<p>What exactly are "LAC" colleges...What's their reputation compared to IVY, etc?</p>

<p>Liberal arts college; they usually have smaller amount of students and more student teacher interaction as a result
Some of them are well-respected too, like Pomona</p>

<p>Liberal arts colleges generally do not award advanced degrees. Therefore, there are usually no TAs (classes taught by professors) and students have more opportunities to work on research projects with professors. The reputation of the top-ranked LACs (Williams, Amherst, Swarthmore, etc) certainly ranks alongside the Ivies.</p>

<p>Agree with firefly....</p>

<p>The better LACs are on par with the Ivies. You do, however, get more personal attention at the LACs, as they have smaller classes, etc... For me, I prefer the LACs to the Ivies in general because I like the intimacy of the colleges better than the larger schools. It just depends on what the applicant wants.</p>

<p>Some of them have more opportunities than Ivies, as well. Study abroad, example. Tiny fractions of HYP's student bodies go abroad, and they have very few of their own programs (and often charge you extra if you choose to go.) Others (like Smith, for example) place a high premium on study abroad, have the longest standing programs in Western Europe, and more than 50% of the student body goes abroad, usually for a full year.</p>

<p>In the sciences, there are often more undergraduate research opportunities at LACs, as students aren't competing with grad students for available prof. time (after all, that IS what the graduate students are paying for.) Hope College, for example, has a higher rate of undergraduates publishing in peer-reviewed scientific journals than Harvard, Yale, or Princeton.</p>

<p>This has been around, but here's an oft-cited comparison between the eight Ivies and eight Northeastern LACs:</p>

<p>In alphabetical order, by Ivy:</p>

<p>Brown - Wesleyan
Columbia - Bowdoin
Cornell - Colgate
Dartmouth - Middlebury
Harvard - Amherst
Penn - Haverford
Princeton - Swarthmore
Yale - Williams</p>

<p>Alsom don't forget Dartmouth is a Ivy-LAC, i.e. lots of personal attention, 40% go study abroad on Dartmouth programs, high grad school placement, etc.</p>

<p>"Brown - Wesleyan
Columbia - Bowdoin
Cornell - Colgate
Dartmouth - Middlebury
Harvard - Amherst
Penn - Haverford
Princeton - Swarthmore
Yale - Williams"</p>

<p>i hate that comparison! wheres the Pomona? i guess you would do Stanford-Pomona? but only because its in california, and i guess stanford isnt ivy, so you wouldnt mention it....</p>

<p>Kosuke, for other top tier university - LAC comparisons, here are a couple more:</p>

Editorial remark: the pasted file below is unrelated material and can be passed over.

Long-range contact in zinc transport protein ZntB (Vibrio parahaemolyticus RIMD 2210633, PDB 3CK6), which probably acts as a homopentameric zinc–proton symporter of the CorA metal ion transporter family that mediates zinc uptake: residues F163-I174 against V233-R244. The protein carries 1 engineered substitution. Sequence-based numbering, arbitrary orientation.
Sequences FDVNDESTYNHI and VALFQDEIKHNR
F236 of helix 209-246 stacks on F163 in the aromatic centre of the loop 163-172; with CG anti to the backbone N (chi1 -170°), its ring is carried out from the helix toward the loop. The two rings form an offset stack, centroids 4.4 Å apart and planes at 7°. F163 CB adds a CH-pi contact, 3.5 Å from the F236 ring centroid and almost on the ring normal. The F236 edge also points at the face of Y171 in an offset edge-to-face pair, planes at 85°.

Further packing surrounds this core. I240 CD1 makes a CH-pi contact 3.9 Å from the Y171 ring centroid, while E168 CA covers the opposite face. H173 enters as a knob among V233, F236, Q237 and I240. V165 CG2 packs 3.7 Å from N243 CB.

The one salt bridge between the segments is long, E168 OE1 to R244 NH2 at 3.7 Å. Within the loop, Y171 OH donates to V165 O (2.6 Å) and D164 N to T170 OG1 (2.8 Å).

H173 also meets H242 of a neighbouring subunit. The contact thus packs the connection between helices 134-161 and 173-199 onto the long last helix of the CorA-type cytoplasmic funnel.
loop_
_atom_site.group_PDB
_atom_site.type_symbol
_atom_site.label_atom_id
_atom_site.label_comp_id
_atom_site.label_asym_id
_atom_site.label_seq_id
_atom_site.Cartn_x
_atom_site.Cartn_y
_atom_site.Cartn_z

<p>Stanford - Pomona
Cal Tech - Harvey Mudd
MIT - Johns Hopkins
Georgetown - Holy Cross
Northwestern - Carleton
Duke - Davidson
Texas - Rice
Virginia - Washington & Lee
WUSTL - Grinnell
Cal Berkeley - CMC
Notre Dame - Villanova
Wisconsin - Macalester
Michigan - Oberlin</p>

<p>Just a clarify a bit further.</p>

<p>Many top universities (I'll use Harvard as an example) consist of several different business units. Undergrads at Harvard go to Havard's liberal arts college, known as the College of Arts and Sciences. In addition, Havard University has a Medical School, a Law School, a Business School, a Government School, etc. which enroll graduate students and do contracted research for government and private industry customers.</p>

<p>An LAC offers exactly the same undergrad curriculum, but does so in a setting without the other business units, i.e. it specializes exclusively on undergradate education without all the grad schools.</p>

<p>The term "liberal arts" has nothing to do with contempory definitions of "liberal" or "arts". Instead, it refers to a curriculum that includes a broad sampling of courses in the humanities (literature, arts, etc), social sciences (history, poly sci, econ, etc.) and hard sciences (math, physics, bio, etc). The opposite of a "liberal arts curriculum" would be a vocational school, for example attending a veterinary school to train for a specfic profession.</p>

<p>There are pluses and minuses of a liberal arts college setting and a liberal arts undergrad education at a larger university. Academically, there will typically be more personal attention (from professors, etc.) and a more tight-knit community at the LAC. However, there will be a broader range of options, especially socially, at a large univeristy, just as a big city offers more "stuff" than a small town.</p>

<p>A fair analogy would be a large magnet high school and a small prep school. Both have excellent students and teach basically the same stuff with comparable results, but they are very different experiences.</p>

<p>There's a lot to be said for the idea of doing 4 years of undergrad at a small undergrad college and then experiencing the larger university setting for grad school. But, ultimately, it boils down to visiting both types of schools and making an individual choice weighing the pros and cons of each.</p>